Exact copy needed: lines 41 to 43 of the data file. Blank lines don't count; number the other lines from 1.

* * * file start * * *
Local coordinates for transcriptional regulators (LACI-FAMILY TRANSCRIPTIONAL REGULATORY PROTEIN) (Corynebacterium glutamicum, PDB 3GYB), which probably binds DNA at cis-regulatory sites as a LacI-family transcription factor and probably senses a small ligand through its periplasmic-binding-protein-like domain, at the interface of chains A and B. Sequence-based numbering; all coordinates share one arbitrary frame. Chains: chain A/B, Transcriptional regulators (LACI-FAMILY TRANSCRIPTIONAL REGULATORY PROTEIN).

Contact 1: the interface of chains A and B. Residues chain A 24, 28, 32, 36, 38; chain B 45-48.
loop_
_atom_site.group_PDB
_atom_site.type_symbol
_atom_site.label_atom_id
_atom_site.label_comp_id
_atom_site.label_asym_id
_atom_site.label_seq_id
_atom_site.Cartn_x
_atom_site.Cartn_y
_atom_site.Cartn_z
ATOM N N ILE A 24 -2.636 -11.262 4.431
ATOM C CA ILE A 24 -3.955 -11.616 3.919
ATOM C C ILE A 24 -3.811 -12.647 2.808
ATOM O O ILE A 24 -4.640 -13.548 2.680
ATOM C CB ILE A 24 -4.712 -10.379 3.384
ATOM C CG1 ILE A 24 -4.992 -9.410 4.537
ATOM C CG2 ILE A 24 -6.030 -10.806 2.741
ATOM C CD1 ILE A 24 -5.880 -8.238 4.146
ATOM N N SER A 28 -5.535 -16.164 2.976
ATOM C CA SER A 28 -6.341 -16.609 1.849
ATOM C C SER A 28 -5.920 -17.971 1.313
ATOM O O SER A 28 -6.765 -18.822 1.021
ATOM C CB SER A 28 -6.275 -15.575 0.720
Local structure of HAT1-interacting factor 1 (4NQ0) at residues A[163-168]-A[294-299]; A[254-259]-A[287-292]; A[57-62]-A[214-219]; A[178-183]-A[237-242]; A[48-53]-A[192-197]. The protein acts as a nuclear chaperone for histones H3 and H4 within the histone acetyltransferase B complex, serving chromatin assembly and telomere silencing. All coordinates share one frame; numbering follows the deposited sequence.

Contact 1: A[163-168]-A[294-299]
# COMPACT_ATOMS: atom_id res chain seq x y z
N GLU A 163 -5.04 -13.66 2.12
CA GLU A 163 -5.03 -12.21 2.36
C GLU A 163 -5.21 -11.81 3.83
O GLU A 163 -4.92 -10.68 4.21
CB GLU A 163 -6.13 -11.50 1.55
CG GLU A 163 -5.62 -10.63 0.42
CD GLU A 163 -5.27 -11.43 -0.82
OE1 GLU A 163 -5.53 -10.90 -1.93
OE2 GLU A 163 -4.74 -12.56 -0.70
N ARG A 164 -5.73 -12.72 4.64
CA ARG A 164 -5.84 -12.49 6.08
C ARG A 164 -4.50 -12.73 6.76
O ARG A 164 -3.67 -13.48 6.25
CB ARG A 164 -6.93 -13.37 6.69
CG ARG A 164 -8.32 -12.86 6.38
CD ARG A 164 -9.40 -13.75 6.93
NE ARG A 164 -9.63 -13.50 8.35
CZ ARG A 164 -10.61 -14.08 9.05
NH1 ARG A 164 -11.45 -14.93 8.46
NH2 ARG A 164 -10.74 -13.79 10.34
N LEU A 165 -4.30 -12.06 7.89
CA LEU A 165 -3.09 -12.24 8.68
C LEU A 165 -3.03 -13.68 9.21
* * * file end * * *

O ARG A 164 -3.67 -13.48 6.25
CB ARG A 164 -6.93 -13.37 6.69
CG ARG A 164 -8.32 -12.86 6.38